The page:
8. I understand the need to be home to keep the stoves going. In response to a question you asked about our frozen drain pipe … we did have the furnace set to 60F while we were away. The single thermostat is in the living room and the kitchen got down to perhaps 55F. The pipe which solidified was in a north-facing wall and although the cavity was insulated, the pipe lay against the exterior plywood, with insulation to the inside. I think it would have been better to lay the insulation against the plywood and place the pipe to the inside. In any case we did, finally, thaw the pipe last evening. It was nice to have water in the upstairs bathroom once more. I don’t think we’ll have to modify the way in which we do things here … for I don’t see any prolonged periods away from the farm in my winter-time-future. By the way, the image you have provided today makes me think those waters were awfully COLD. D

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    • The situation you describe is just the same as we experienced with the pipe at work I mentioned. Against an outside wall. The same thing happened in the warehouse where, for some reason, the pipes for the hot water heat system ran along the outer wall and over the doors to the rental spaces. One burst one winter in the neighborhood newspaper office and made quite a mess. Needless to say, the system was re-plumbed.
      I don’t know what your future change of scenery’s schedule is like, but it doesn’t sound like you have too many more winters left there.
      Cold indeed. The boots that went through the ice into the water had chunks of ice stuck in the lace eyelets and the microspikes were caked.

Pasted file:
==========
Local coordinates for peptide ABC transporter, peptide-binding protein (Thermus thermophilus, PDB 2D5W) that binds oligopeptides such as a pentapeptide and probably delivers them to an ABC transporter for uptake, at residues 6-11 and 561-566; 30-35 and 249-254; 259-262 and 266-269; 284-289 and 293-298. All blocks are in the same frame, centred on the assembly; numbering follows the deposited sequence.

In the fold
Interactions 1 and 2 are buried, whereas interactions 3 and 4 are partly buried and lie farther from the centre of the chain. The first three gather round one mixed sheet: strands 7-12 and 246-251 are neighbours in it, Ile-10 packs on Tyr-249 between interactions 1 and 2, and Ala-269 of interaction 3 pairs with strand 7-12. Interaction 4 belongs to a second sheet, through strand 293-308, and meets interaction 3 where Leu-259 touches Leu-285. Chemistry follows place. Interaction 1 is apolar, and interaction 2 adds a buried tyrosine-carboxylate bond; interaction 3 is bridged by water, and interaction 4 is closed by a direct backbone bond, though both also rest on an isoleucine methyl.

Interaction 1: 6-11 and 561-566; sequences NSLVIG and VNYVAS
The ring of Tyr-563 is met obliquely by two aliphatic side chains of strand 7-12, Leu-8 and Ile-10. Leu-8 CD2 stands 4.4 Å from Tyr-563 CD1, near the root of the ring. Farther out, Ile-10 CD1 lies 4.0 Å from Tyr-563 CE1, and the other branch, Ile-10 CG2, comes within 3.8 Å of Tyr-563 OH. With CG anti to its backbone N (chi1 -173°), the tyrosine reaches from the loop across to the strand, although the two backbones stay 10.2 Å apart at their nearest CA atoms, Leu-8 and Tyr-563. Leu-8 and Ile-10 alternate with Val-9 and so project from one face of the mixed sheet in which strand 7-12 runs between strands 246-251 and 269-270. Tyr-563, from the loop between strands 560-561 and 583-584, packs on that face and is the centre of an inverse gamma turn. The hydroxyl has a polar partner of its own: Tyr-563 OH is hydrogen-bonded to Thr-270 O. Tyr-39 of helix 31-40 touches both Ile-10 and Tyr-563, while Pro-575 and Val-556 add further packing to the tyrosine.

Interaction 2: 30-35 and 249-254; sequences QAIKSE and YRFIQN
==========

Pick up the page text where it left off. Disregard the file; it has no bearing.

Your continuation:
Liked by 1 person

  9. Lyle Krahn says:

    Look like pretty nice slabs to me.

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  10. shoreacres says:

    I’m really sorry to hear about Murphy, Steve. And I understand the desire to be around. When I came home early from my Christmas travel, I found Dixie Rose’s food and water dishes empty, and her litter box uncleaned, thanks to a young pet sitter who really wasn’t expecting me for another day. I was beside myself — the thought crossed my mind that if I can’t find someone good to care for her, I’ll just stay home. I had a woman who was a dream – responsible, caring, well-accepted. But, she moved to Washington state. Sigh.

    Anyway, this photo is especially nice. I notice there’s still a bit of fringe ice around the slabs, but what really caught me was the silky-smooth water, and the faint reflection of the slabs. I was interested in the discussion up above, too. I don’t know if we’d met when I was pairing some of my poetry with images taken by Judy Lovell, a nature photographer in Florida. You might enjoy looking at this gallery of her black and white bird portraits. She’s one who’s set herself the task of learning how to do wonderful things with digital, and she’s certainly succeeding. And you’re right — she says patience is the key ingredient.

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    • We had someone watch our first beagle, Cassie, and that worked well. But our second, Dixie also, couldn’t be left with anyone and had to be kenneled. The same with Murphy. His kennel is attached to his vet’s office, so we always knew he was in good hands.

      I am pretty sure that I was not seeing your posts then, so I will check out the link later to see Judy’s images.

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  11. Even before reading Ebenezer Baldwin Bowles’s first comment, I had a similar thought about the effectiveness of the rich blacks and bright whites in your photograph. Your little white island jumped right out of the dark river at me.